B—Binge eating that is recurrent
O—Obsessive thoughts about food
L—Loss of control when eating
D—Distress as a result of binge eating
I think it is important to note that everyone who overeats—including those who binge occasionally—does not have binge eating disorder (BED).
There are two specific symptoms that separate the occasional binger from someone who has full-fledged binge eating disorder or bulimia:
1. The binge eating occurs, on average, at least once a week for three months.
2. The person does not regularly compensate for extra calories from binging eating by inappropriate methods such as vomiting, using laxatives or excessive exercising.
According to The Mayo Clinic, there are several risk factors that give a person a propensity to develop binge eating disorder:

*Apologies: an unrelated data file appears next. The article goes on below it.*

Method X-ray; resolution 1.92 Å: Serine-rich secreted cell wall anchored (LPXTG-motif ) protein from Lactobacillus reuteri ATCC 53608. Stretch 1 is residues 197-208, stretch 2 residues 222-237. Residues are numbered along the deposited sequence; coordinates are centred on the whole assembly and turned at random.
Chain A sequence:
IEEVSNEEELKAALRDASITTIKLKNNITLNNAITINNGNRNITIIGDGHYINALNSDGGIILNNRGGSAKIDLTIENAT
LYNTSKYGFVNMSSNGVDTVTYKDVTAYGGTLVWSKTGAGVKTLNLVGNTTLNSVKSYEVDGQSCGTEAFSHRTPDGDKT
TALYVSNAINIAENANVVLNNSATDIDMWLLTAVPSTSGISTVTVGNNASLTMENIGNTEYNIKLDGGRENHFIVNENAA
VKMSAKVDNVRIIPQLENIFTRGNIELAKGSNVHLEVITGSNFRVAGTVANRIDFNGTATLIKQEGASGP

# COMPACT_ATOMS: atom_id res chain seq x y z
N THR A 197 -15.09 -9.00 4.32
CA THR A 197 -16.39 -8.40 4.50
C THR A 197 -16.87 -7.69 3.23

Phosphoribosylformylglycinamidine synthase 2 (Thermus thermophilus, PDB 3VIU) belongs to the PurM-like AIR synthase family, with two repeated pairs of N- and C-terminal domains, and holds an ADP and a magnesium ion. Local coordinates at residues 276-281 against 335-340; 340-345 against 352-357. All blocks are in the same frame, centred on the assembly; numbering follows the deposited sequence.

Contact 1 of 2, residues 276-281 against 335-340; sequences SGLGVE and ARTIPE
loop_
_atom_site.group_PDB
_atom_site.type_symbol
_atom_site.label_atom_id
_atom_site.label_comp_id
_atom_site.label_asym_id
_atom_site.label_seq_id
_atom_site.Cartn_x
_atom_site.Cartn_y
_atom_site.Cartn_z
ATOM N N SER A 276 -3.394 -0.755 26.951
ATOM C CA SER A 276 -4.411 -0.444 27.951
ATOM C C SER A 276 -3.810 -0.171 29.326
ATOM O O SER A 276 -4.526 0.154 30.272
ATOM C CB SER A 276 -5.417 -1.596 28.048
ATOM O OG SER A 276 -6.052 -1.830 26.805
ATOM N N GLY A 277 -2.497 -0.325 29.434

- Family History. People who have parents or siblings with an eating disorder are more predisposed to develop one themselves. There may be a genetic factor involved.
- Dieting. People with a history of dieting are at risk for developing binge eating disorder. In some cases, restricting calories may trigger the urge to binge eat.
- Psychological Issues. Psychological disorders that are often linked with binge eating disorder include depression, bipolar disorder, anxiety and substance use disorders. Triggers for a binge eating episode include feeling insecure about yourself, poor body-self-image and the availability of favorite binge eating foods.
- Trauma, abuse or neglect. People who have survived trauma, abuse or neglect are more likely to develop binge eating disorder than those who never experienced a traumatic event in their lives.
Treatment for binge eating disorder is not about losing weight. In fact, restrictive diets can trigger binge eating episodes that sabotage weight loss efforts.